Diving into Borough Market

Anglotopia Day 17 – London, Borough Market 

Victoria Station teemed with people coming in from everywhere in the UK, and I had a lot of time to kill before I could “check in” to the apartment where I was staying in Pimlico. I wove through the crowds and hopped aboard the Tube, wanting to visit the Borough Market for a few hours before retrieving my bag from the train station.

I knew about the Borough Market only because another AirBnb’er had mentioned that in the description of their apartment, if one was a foodie, staying in Bermondsey or thereabouts was a foodie paradise because of the restaurants and Borough Market. I thought to myself, “hmm … foodie paradise”, did a bit of recon on the market itself, and from what I saw, I decided that I would make a trip there. Even in the face of the daunting task I had set for myself to see so much of the touristy parts of London.

I had visited London when living in Oxford only twice for short periods of times, and when I had made one short weekend jaunt, I found that I didn’t particularly care for the city. I persisted in saying “I’m not much a fan of London” for about eleven years until I got the chance to really dig into the city, even beyond the touristy stuff. I wanted to get a taste for this foodie paradise. It looked too good to pass up – and heck yes, it would have been a shame to skip it.

Borough Market, a large, very old market in Southwark, has been operating, in some fashion or another, for about 1,000 years. The history of the market put it as starting in 1014, so it celebrated its 1,000th birthday in 2014. Seriously. I don’t think anything in America is anywhere near that old except for the natural things we have. The Borough Market as it is now is quite “new” (1756) when compared to its humble old-school origins.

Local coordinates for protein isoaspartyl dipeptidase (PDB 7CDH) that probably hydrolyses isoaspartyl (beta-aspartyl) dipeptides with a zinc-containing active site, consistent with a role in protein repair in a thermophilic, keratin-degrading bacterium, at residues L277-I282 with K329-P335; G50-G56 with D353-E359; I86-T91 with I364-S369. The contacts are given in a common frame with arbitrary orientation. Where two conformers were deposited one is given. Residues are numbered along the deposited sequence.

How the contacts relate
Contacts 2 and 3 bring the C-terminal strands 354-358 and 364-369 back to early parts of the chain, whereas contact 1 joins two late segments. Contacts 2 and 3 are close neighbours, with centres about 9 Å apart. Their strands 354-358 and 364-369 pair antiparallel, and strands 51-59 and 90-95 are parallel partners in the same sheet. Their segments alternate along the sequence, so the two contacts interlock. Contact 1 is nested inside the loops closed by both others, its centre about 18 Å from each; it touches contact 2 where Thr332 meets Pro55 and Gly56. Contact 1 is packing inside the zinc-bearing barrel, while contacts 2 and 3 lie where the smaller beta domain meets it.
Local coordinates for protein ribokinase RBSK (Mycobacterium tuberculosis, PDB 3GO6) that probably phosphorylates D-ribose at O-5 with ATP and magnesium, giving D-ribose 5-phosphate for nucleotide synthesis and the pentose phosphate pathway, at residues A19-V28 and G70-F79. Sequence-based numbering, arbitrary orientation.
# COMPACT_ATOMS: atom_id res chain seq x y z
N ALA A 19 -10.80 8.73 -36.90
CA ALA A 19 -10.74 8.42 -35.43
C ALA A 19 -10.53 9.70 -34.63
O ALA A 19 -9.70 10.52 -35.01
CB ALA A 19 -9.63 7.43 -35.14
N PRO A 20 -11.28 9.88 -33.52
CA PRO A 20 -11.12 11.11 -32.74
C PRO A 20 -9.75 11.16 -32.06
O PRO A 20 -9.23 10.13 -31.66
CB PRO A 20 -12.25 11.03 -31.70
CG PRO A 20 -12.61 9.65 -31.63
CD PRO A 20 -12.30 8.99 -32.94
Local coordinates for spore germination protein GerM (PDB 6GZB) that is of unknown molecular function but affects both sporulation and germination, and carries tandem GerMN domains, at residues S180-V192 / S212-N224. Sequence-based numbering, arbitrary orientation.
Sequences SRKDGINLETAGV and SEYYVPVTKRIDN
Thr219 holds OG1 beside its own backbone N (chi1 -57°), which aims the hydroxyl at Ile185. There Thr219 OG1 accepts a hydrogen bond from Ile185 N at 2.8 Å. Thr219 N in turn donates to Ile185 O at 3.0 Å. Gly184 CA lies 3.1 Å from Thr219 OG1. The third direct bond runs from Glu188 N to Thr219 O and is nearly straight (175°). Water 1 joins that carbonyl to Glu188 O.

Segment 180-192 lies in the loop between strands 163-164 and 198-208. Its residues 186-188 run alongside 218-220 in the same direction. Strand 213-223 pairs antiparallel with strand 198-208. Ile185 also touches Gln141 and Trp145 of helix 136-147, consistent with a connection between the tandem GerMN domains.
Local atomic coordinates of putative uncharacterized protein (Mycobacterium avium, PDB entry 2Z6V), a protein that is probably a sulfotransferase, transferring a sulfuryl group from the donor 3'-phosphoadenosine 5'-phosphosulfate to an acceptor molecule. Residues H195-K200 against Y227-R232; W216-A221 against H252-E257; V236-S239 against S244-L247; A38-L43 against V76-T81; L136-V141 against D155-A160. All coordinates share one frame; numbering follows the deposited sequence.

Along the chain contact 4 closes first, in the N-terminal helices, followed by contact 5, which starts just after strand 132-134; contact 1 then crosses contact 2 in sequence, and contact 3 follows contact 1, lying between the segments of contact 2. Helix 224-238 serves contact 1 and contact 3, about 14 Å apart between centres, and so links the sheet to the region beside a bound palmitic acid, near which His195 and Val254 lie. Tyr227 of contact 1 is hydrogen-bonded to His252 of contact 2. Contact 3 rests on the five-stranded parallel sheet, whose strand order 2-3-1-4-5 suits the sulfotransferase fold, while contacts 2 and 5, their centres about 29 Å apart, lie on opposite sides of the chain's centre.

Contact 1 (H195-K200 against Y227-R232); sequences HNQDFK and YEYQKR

The green-steel and glass covered market was indeed a foodie paradise. It was hard not to fall in love with the sharp fragrance of cheese, the earthy smell of veg just picked with dusty roots still attached, the unmistakable scent of truffles, and the spicy hints of stewing curries painting the air a fiery chili red. Walls of spices, wines, cheeses, jams, and juices lined the stalls. Cured meats hung from rope, and freshly-butchered meats were packed and wrapped with papers. Ropes of sausages tempted the browsers as they walked by, as the stands were grilling them and topping crispy buns with soft, caramelized onions and Dijon mustard.

Of course, there was fresh tea leaves in large glass jars, tempting me with colours and fragrances, and, despite living in Asia, I had to at least buy some sort of concoction. Coffee was being ground at several small stands, adding its caffeinated aroma to the mix.

This was food as we imagine it to be – right at the source, real, and messy at times. It makes one almost adverse to big-box supermarket shopping after an experience like this.

Within the confines of the market were many stands, stalls, and pop-up restaurants. I popped by one selling salted beef sandwiches, the kind on thick rye bread, with homemade pickles and mustard on salty bits of beef. I was so hungry I ate both pieces right off, not bothering to keep the second large bit for later. I certainly wasn’t going to be sharing!

After strolling around for an hour, I thought of how much I’d love to live in London just to be able to visit the market for meals or to pick up things for cooking at home. Everything smelled so damn delicious.

While not a major tourist site in and of itself, the Borough Market is centrally located near other major sites such as St. Paul’s Cathedral (across the Thames and down a bit), the Globe Theatre, Millennium Bridge and a host of other places near Southwark. The Shard isn’t too far off either. As I found out the next day, when strolling from the Monument toward St. Paul’s after crossing London Bridge, I was able to take a side detour through the market again, and I discovered that there were loads of restaurants on the fringe of the market as well.

I found one place selling cups of sangria, and next door, I sought out the greatest invention of all food-kind – creamy macaroni and cheese topped with pulled pork. Oh. My. God. I pulled up to a lawn table with my sangria and lunch and let the macaroni melt in my mouth. It is an absolute, absolute must to try – look for the Cathedral nearby, and it’s a restaurant right on the edge of it. I can’t find the name of it on the Market’s website, but hot damn, don’t miss it!


I want that mac ‘n’ cheese and pulled pork again. The picture makes me wish I had a place nearby that sold something half as good.

All I know is, next time I’m in London, I’m going back there to find the restaurant and revel once more in that dish.

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